Tour de Farce

In the last quarter of my life, I just hope the world is really changing.  The promises of childhood seem largely broken, and the world run by criminal bankers and some ‘mechanism’ like Michael Betancourt‘s ‘agnotologic capitalism and the aura of the digital’.  This latter phrase means something like ‘lying spin and insider trading’ to me.  Steve Bennett at thinblueline is on thew case to some fair degree in his book ‘Crime of the Century’.  Terms like ‘agnotologic’ pass most of us by and even as an academic I’m tired of such ways of speaking.  Honesty has rarely (if ever) been the real best policy; yet over my lifetime we have moved further and further away from any possibility of trying to live with the truth, or at least what we might call a ‘communicative’ rather than ‘systemic’ rationality (terms from Jurgen Habermas).  We might be able to live very different lives  if we could recognize and speak with honesty, rather than function through ‘manners’ (I have Norbert Elias in mind here).

One doesn’t have to read Betancourt, Habermas and Elias, or use the kind of language in the paragraph above to understand something is very rotten in the State of Denmark.  Indeed, the academic codes involved in citation do more harm than good these days.  Often, the real code is merely a statement that the writer is educated enough to be harmless, that she has read learned tosh and discovered how to reformulate it in the farcical text engine of small-world academic thieving.  I’m all for a better read world, but we have to shape up and remember a quarter of our people (in countries where education is free and compulsory) can’t read and write well enough to fill in forms.  Insisting on high, unachievable literacy and numeracy as a democratic solution to anything is fatuous, as is dropping standards to pretend we have a properly educated population.  Most people are not fitted to do well in the schooling we provide and pretty much insist on.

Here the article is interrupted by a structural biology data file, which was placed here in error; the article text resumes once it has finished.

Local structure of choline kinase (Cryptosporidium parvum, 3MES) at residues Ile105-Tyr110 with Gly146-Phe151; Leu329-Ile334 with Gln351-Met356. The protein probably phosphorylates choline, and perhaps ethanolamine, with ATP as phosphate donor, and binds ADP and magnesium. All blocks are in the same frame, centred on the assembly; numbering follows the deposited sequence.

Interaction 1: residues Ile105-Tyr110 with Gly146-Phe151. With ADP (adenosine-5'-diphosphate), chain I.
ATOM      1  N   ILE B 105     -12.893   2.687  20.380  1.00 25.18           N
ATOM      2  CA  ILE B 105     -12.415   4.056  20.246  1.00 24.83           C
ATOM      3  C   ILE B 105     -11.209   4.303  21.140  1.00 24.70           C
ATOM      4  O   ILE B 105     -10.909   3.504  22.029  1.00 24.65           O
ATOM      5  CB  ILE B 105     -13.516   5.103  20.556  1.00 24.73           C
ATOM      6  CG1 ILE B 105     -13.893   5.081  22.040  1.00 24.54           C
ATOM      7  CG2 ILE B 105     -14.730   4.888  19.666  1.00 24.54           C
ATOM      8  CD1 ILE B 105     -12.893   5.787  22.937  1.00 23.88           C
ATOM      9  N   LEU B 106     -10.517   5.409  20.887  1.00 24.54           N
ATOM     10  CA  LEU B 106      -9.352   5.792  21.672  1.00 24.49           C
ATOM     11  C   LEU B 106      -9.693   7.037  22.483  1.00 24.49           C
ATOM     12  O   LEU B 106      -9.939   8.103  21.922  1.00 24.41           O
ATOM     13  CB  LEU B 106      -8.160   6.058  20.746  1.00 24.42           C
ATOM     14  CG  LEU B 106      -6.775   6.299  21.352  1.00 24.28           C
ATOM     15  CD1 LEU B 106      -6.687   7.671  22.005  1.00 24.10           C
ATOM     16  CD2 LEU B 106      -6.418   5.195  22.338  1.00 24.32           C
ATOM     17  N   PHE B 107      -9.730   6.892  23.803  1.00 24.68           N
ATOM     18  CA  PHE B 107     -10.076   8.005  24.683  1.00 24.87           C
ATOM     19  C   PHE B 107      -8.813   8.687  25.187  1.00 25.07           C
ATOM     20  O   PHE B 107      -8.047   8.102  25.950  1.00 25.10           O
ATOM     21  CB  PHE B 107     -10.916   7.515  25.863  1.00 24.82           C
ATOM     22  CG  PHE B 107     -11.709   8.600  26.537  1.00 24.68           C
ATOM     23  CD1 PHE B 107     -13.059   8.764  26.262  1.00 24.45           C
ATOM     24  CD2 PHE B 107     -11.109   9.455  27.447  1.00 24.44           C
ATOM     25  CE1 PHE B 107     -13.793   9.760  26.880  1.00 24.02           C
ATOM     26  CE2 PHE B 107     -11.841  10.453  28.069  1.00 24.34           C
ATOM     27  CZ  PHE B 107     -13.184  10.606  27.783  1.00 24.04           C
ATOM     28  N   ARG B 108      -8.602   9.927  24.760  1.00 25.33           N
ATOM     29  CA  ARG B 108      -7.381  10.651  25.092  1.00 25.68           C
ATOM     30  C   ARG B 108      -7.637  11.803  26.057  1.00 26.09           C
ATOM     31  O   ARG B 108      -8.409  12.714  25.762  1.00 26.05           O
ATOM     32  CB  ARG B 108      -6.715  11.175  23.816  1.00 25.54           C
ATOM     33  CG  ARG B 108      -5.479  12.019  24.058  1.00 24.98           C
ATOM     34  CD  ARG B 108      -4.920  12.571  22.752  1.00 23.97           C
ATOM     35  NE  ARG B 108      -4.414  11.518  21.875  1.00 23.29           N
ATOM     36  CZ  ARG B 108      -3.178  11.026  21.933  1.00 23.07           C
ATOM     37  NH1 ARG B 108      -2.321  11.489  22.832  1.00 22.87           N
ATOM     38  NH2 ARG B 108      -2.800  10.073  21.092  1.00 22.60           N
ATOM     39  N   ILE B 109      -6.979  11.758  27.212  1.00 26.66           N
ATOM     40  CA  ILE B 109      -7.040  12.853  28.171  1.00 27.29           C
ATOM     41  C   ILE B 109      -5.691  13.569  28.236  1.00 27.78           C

I wonder whether schooling could be redefined to ensure a greater recognition that human life is essentially repetitive, and that most of what we think has been thought before, recorded and yet remains well hidden to most individuals undergoing schooling.  Most of us will only learn in the very limited and selfish sense , and only a tiny part of this will be connected with what might be available to us all if education was not so entangled with the freakish madness of our lack of grip on human nature and our enslavement in pretension.   Greek and other traditions of thinking discovered ages back that argument does not produce answers, but rather lots of arguments that need to be worked on.  Pyrrho was a key figure in this kind of skepticism.  I can safely ask most audiences if they have heard of him, safe in the knowledge I could tell them anything I don’t know about him as though expert in the field!

To understand what I’m trying to put forward, I wouldn’t ask people to read up on ancient philosophers.  We have to move away from idiot notions of the philosophers’ stone, or stuff Indiana Jones might unearth.  The place to start is probably with arguments that clash with cosy common sense in our culture.  The Keiser Report is an example I use.  All episodes can be found at –  http://rt.com/programs/keiser-report/ – and it is weird enough to generate other issues about argument that need to be closer to the fore.   One might say the broad message, often shouted by Keiser as though he is mad, is that terrorist bankers have taken over the world and are ass big a threat to us now as when they were funding Nazi Germany to force war upon us for their profit.  These days, they destabilize and manipulate markets through war and super-algorithms.  Goldman-Sachs and JP Thompson replace the term ‘global Jewish finance’.  The big question that should develop in watching alternative propaganda like Max Keiser, or any deep academic reading concerns why we have so little of any of the alternatives in our mainstream.  I wonder, as an academic taken to the road, why I find almost no argument in our mainstream media at all, let alone anything of interest.